Lifted by a second wind – both figurative and literal – I reached the final checkpoint feeling upbeat and singing tunelessly along to Float On (or at least, the only bit of the song I could actually remember). The final section would be relatively short but it would be all uphill, fighting a sidewind as we now turned a sharp right heading north west. I could either smile or growl my way up it, and I knew what I’d rather see on the race photos. Still struggling to eat, I grabbed a fistful of sour Haribo to get me to the finish and thought about a dip in that swimming pool when I got back to base.
The last couple of miles were tough – unsteady ground and on an upward curve, as well as exposed and windy – but I powered up towards the white XNRG flags that seemed never to get closer until the very last minute. I crossed the line ten minutes quicker than the first day, although having run two fewer miles it was a drop in pace overall. Still though, I felt strong and with plenty in reserve for the final day. The ambulance at the top was ostensibly there for anyone suffering from exposure, but more importantly served tea and coffee for those waiting for a lift to the leisure centre – as far as I’m concerned a hot cup of coffee should be a staple in any first aid kit. It was one of the best cups of instant I’ve ever had in my life.
Sam had finished only a little over an hour ahead of me again, and had nabbed us two spots on the gym floor where I set up my campbed and quickly changed for a swim. I managed to get about ten seconds of tepid water to wash the worst of the dirt off me and skipped to the pool only to discover that it was closed for a little boy’s birthday party. The mums were plainly not impressed to find a lot of muddy runners in the communal (read: open) showers, and the runners, although not particularly shy around each other, felt a bit awkward bumping into the birthday boy in their birthday suits. I get the impression neither party was expecting the other to be there, or at least both thought they had booked the centre to the exclusion of all others. I tried to get something approaching a shower without embarrassing myself and went for a massage while I waited for the pool to reopen, trying not to be too grumpy cat about it and feeling a little bit sorry for the boy.
Apparently the mums weren’t overjoyed to find the massage team stationed upstairs outside the sauna either, and complained about the indecent display of oily limbs and groaning runners, but there wasn’t much anybody was prepared to do about that – without those daily 15 minute rubs, there’s almost no way I would have been able to carry on. Eventually the little boy and his very unorthodox birthday party took their leave and immediately I was back in my swimming costume and plunging into the now uncomfortably cold water. It took my breath away for a minute, but it was absolutely worth the wait. Six laps later I emerged feeling like someone had stuck my head on a brand new body, just in time for dinner.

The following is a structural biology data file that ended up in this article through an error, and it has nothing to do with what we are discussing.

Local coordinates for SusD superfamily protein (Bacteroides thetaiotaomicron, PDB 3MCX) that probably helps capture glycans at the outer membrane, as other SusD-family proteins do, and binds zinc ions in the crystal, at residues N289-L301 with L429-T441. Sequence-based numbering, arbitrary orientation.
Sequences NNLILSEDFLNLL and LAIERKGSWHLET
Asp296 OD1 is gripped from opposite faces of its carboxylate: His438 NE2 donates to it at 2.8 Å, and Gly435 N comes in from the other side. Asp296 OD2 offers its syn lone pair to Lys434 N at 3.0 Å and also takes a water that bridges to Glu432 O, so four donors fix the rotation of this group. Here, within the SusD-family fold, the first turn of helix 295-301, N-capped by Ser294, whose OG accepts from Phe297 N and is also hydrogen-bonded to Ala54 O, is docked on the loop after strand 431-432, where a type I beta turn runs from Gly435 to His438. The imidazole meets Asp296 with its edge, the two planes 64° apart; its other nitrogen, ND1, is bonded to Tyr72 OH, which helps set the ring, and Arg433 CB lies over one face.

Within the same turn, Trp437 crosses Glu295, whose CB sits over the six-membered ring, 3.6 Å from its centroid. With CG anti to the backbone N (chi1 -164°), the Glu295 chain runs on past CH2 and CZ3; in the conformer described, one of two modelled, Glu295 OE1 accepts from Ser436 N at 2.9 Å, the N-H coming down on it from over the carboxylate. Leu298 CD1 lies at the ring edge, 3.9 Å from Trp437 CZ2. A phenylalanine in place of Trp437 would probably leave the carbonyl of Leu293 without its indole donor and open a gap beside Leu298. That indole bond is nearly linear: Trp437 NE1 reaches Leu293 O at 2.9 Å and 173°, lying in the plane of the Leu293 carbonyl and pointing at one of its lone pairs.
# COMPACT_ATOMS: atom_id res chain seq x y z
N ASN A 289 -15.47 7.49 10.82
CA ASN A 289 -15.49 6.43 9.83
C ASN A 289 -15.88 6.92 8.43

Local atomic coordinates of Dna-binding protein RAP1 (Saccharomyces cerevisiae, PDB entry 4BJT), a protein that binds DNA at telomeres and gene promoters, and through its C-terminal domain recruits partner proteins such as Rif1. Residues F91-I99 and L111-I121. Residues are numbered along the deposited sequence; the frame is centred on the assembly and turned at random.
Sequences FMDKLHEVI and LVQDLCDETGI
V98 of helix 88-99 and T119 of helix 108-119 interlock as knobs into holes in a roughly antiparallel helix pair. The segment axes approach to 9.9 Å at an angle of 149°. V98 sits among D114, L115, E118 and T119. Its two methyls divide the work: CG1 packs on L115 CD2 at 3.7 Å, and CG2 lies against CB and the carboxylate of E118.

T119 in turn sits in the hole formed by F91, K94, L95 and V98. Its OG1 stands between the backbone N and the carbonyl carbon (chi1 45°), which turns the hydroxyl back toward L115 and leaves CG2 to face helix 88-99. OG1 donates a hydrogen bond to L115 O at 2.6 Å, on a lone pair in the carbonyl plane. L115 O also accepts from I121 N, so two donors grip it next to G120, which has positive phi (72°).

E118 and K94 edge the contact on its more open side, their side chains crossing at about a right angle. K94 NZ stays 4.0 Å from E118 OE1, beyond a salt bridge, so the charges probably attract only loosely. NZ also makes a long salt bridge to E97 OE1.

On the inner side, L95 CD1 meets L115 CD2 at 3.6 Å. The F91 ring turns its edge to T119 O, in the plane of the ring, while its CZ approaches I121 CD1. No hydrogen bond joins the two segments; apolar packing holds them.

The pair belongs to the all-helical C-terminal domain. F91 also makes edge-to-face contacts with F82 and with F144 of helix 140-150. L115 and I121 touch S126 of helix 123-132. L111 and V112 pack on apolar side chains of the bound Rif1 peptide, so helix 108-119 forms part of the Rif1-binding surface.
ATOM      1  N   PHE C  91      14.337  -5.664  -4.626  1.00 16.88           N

In one final kick to the balls, the caterers were told they couldn’t cook in the space that had been set up for them so they prepared sausage pasta, potatoes and salad, and four different kinds of pudding in the van and schlepped the whole lot up to the makeshift canteen. It all felt a little bit wartime but if I’m honest, it made the whole experience even more fun, and the XNRG team never failed to deliver on any of their promises, not a single one. That evening there were two speakers lined up: Rory Coleman, who had supported Sir Ranulph Fiennes during the 2015 Marathon des Sables and who had himself completed the race 12 times; and previous winner of Druids (and all round loveliest man ever) Nathan Montague, talking about his win at the Kalahari Desert Marathon. I wasn’t too bothered about the MdS but I wanted to hear from Nathan – unfortunately, a change to the running order meant I got there too late to hear him speak so retired to my campbed with Chrissie Wellington’s biography for a bit of inspiration and put my feet up.
I’m more convinced than ever that multi-day races are the one for me, but one of the best things about the weekend (despite my being nervous about talking to strangers) was actually the isolated, shut-away from normal society side effect of spending three days with other running geeks. That’s not a very marketable way of explaining it, but I can’t quite find the words that celebrate how much fun it was to sleep on cold floors with 150 snoring runners for three days, talking about stage splits and recounting old races. I got to indulge myself without feeling guilty about boring my friends, and I got it out of my system long before I got home. It’s an experience I would highly recommend, especially in the safe hands of Neil and his team, and I can see now the intrigue of the MdS. Still though, you’re not getting me out in the desert for any amount of money. Mud every day for me please.
So that was day two, the hump day, the toughest course. I had only slipped one place to ninth in the overall standings, and a top ten finish was still within reach. All I had to do was the same thing all over again. I do like a routine.